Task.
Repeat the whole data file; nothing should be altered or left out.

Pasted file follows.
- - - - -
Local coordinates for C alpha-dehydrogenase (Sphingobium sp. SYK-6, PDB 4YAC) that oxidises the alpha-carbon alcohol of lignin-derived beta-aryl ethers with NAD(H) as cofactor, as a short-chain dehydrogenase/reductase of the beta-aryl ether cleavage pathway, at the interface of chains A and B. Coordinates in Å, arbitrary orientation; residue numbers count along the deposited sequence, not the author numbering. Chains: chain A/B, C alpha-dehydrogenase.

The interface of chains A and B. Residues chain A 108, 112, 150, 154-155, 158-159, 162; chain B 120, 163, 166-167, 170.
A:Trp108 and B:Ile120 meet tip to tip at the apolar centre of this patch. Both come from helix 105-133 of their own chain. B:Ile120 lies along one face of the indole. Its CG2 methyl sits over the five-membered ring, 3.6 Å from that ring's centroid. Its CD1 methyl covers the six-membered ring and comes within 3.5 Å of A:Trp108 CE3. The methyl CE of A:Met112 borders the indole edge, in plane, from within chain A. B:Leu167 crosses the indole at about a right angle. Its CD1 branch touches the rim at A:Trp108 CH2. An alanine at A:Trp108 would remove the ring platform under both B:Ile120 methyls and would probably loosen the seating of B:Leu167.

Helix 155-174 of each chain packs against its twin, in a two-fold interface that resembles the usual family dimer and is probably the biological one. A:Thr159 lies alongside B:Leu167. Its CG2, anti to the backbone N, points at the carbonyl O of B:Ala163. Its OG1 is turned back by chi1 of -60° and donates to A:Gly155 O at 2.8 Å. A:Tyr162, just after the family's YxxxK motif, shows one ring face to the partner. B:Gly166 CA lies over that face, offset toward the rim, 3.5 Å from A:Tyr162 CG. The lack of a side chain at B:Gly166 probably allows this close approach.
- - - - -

Local coordinates for C alpha-dehydrogenase (Sphingobium sp. SYK-6, PDB 4YAC) that oxidises the alpha-carbon alcohol of lignin-derived beta-aryl ethers with NAD(H) as cofactor, as a short-chain dehydrogenase/reductase of the beta-aryl ether cleavage pathway, at the interface of chains A and B. Coordinates in Å, arbitrary orientation; residue numbers count along the deposited sequence, not the author numbering. Chains: chain A/B, C alpha-dehydrogenase.

The interface of chains A and B. Residues chain A 108, 112, 150, 154-155, 158-159, 162; chain B 120, 163, 166-167, 170.
A:Trp108 and B:Ile120 meet tip to tip at the apolar centre of this patch. Both come from helix 105-133 of their own chain. B:Ile120 lies along one face of the indole. Its CG2 methyl sits over the five-membered ring, 3.6 Å from that ring's centroid. Its CD1 methyl covers the six-membered ring and comes within 3.5 Å of A:Trp108 CE3. The methyl CE of A:Met112 borders the indole edge, in plane, from within chain A. B:Leu167 crosses the indole at about a right angle. Its CD1 branch touches the rim at A:Trp108 CH2. An alanine at A:Trp108 would remove the ring platform under both B:Ile120 methyls and would probably loosen the seating of B:Leu167.

Helix 155-174 of each chain packs against its twin, in a two-fold interface that resembles the usual family dimer and is probably the biological one. A:Thr159 lies alongside B:Leu167. Its CG2, anti to the backbone N, points at the carbonyl O of B:Ala163. Its OG1 is turned back by chi1 of -60° and donates to A:Gly155 O at 2.8 Å. A:Tyr162, just after the family's YxxxK motif, shows one ring face to the partner. B:Gly166 CA lies over that face, offset toward the rim, 3.5 Å from A:Tyr162 CG. The lack of a side chain at B:Gly166 probably allows this close approach.